CHARLESTON, West Virginia (WSAZ) — On February 9, the West Virginia Public Service Commission announced its biggest fine yet, when it fined cable company Suddenlink $2.242 million.
“We came here because thousands of Suddenlink customers complained about their cable service,” said PSC President Charlotte Lane. “We opened a general investigation and found that Suddenlink had failed to provide a secure, reliable and adequate service and as a result of this we fined them.”
The PSC says it determined the amount by charging $1,000 per day for each day since Suddenlink sold the company to Altice USA in December 2015.
“This money will be returned to customers as a credit on their next bill,” Lane said. “We will take the number of Suddenlink customers and divide it into credit.”
The money will be distributed to cable customers, since that is the only jurisdiction the PSC has over the company.
The commission says it has received more than 2,764 complaints as of August 26, 2021. About 1,900 of these have arrived since 2019.
Their investigation determined that Suddenlink failed to report cable service outages that lasted longer than 24 hours to the Commission. Reports also indicate that customers were unable to claim credit for an eligible breakdown when they called to report the issue.
“We will take every means available to enforce this order,” Lane said.
Customers have also complained about long wait times and no call backs when calling the company. Lane says the problem was compounded when Suddenlink closed the state’s only call center in Parkersburg in 2017.
“This call center was really, really good, had good customer service,” she said. “People were really happy to be able to call a real person and be able to talk to them about their issues.”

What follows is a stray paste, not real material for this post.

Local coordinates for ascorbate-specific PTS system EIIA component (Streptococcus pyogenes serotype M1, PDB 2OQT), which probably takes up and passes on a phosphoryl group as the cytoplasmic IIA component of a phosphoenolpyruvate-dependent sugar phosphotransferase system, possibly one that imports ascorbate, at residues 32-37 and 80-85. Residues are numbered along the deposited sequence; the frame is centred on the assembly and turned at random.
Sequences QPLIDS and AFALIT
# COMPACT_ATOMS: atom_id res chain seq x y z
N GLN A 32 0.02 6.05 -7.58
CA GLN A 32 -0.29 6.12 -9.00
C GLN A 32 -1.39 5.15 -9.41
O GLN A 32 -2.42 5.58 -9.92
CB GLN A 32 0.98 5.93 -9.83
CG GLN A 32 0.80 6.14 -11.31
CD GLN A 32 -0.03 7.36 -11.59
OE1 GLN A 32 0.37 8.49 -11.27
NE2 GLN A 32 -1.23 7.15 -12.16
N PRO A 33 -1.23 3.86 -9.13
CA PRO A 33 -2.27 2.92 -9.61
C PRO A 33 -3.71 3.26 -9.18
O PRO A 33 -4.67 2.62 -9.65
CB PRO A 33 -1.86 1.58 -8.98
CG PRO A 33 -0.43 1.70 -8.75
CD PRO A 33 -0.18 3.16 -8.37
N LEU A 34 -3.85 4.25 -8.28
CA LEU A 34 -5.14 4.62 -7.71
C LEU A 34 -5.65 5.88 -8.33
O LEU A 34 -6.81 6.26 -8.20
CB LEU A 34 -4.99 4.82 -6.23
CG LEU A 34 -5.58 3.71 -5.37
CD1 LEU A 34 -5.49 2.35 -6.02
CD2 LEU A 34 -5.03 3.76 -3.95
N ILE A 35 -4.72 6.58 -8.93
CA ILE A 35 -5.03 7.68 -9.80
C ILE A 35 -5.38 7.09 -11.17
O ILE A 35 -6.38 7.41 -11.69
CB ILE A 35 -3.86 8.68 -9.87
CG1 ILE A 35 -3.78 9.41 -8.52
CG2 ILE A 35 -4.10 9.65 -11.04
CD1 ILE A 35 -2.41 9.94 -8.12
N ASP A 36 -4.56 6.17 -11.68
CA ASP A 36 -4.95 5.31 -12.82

Part of the order requires Suddenlink to provide plans to reopen a call center, which must be submitted within 90 days.
Records show that in 2019, Suddenlink answered 36% of calls in the United States. This number fell to 5% in 2020 and routed only 2% of calls to representatives in the United States in 2021. Call centers are located in Egypt. Jamaica, Dominican Republic, South Africa and Colombia.
There is a Texas-based call center, but it prioritizes business customers and rarely handles calls from non-business customers. The company has already discussed plans to open another call center in the United States.
The PSC says Suddenlink currently operates in 31 counties across the state and has 115 service areas, but operates only seven business centers in West Virginia.
“I hope this order gets their attention and that they recognize that it’s the customers who pay their bills and they should pay attention to their customers,” Lane said.
Another common consumer complaint was that the company did not post timely payments, resulting in terminated customer service or late fees.
Reporter Kelsey Souto asked Lane if she had ever dealt with a company of this magnitude.